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Cooped Up but Still Coupled Up!

Essential tips to help maintain a great relationship with your significant other through lockdown and beyond...

If you are not yet familiar with the acronym WFH, chances are you have been living under a (socially) distant rock for way too long. Working from Home (WFH) is a key aspect of the new normal, necessary for many traditionally, office-based workers thanks to the global pandemic. For some however, with the lockdown dragging on, WFH might be better translated as Without Future Hope!

After years spending their working days in different buildings, the majority of couples have found themselves creating workspaces in the most unlikely nooks of their homes. Those with children, even those fortunate enough to employ a nanny, are often having to juggle additional childcare and home schooling around their demanding roles. Despite now the physical proximity, many parents have found their relationship has come under greater strain over the last year.

Speaking to couples, there seems to be an increased pressure to work longer hours. “The time I would usually spend commuting into the city with my husband is now time I spend working” one Kensington based parent explained. “I log on at 7:45am and find I’m working way beyond my usual finish’s easy to say - just 5 more minutes... which then turns in to an hour or more...! There’s no train to catch at either end of the day and in the current (economic) climate, part of me feels guilty if I’m not doing that bit extra. Before the pandemic hit, I’d often meet up with my husband for drinks or dinner and decompress before returning home in the evening: Now we find ourselves grabbing a quick snack each evening while tag-teaming bedtime with the children and firing off emails. There’s just no time to relax and I’m exhausted!”

Gingerbread, the charity which advocates for fair and equitable treatment of single parents, has highlighted the particular challenges faced by lone parents. Many are struggling with isolation, are more vulnerable to sudden reductions in income or redundancy. Juggling everyday practicalities and childcare with schools closed and other groups either closed, or operating virtually, is equally challenging. While Support Bubbles are permitted, many feel they lack time or motivation to sustain any kind of romance!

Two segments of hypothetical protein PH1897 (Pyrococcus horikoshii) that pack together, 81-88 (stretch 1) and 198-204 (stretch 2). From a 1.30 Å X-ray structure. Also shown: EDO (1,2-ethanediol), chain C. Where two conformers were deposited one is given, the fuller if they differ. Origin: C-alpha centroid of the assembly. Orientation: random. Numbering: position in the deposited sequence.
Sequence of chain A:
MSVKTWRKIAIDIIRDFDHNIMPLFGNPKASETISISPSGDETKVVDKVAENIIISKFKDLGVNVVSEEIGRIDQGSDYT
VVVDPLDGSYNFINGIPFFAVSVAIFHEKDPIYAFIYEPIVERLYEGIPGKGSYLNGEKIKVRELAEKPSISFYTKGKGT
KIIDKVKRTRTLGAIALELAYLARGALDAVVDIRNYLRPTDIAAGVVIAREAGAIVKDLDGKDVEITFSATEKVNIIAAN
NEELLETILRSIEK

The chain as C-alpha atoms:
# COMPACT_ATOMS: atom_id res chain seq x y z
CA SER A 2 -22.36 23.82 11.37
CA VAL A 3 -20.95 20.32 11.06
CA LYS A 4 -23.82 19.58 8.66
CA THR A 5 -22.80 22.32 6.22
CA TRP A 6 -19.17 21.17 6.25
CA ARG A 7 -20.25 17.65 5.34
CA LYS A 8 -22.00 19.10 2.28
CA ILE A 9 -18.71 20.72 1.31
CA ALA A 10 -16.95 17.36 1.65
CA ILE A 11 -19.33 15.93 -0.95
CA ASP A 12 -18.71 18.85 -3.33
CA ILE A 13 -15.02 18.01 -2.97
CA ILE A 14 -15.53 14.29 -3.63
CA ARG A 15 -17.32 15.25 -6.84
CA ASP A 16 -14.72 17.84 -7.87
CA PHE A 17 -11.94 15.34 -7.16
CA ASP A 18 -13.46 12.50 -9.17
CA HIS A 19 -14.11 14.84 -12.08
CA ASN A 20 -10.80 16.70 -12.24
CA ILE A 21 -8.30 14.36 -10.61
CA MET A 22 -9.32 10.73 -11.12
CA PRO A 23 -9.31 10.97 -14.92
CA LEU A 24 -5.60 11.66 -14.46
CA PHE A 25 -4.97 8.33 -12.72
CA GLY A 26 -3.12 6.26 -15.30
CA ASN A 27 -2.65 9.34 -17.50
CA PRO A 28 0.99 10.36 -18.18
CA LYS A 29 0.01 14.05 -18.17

So how can parents prioritise their relationships during this incredibly difficult period?

The key is to create boundaries around your work and family time. Working longer hours or skipping meal breaks does not always translate into greater productivity. In short, it‘s impossible to pour from an empty cup!

Here are some positive practices you can put into play to maintain a great relationship with your significant other;

  • Have a realistic but firm start and finish time to your work day. (If working from home don’t be tempted to keep your computer on longer- switch it off!)

  • Make time in the middle of the day for a decent lunch in a different part of your home or garden and a short walk locally (together whenever possible). If you are not living together, perhaps use the time to call your partner for a catch up. Getting out is much healthier and enjoyable than a rushed sandwich at your desk. Air any work or personal concerns and make a point of knowing and empathising with the particular difficulties your partner is facing right now.

  • Plan a “just for two” evening at least once a week. Make an effort to get the children in bed slightly earlier (some resort to putting all the clocks in the house forward by an hour!) Change into clothes that you would usually wear for an evening out together (an effort after those elasticated yoga pants, we know, but worth it!!) Cook something that holds a special memory for you both or select a cuisine you both enjoy.

  • Can’t cook? There are many restaurants offering meal boxes for delivery with dishes requiring little more than an oven and two forks Try Hame by Adam Handling. Or for more budget friendly options, the delightful, pillowy buns offered by Bao or arguably the juiciest burgers on the planet from Honest

Even if being together is not physically possible, how about ordering the same takeaway dish and enjoying over FaceTime?

  • Look through some old holiday photos or pictures from a lovely day out, pre-pandemic. Reminding yourselves that there is a different life on the other side of the current ‘ground hog day’ existence will be certain to boost your spirits and rekindle beautiful memories.

  • It might sound cliched, but love letters and poems are a wonderful way to express your deep feelings for your partner. Before technology takes over every aspect of our lives, it’s a good time to invest in some luxury stationery and a proper fountain pen. Classic laid paper from Smythson is a good starting point.

Or try the house ranges or personalised styles from the Wren Press in Mayfair who offer a bespoke service fit for even the most discerning scribe.

With Valentines day just around the corner, what better excuse could there be to prioritise your relationship?

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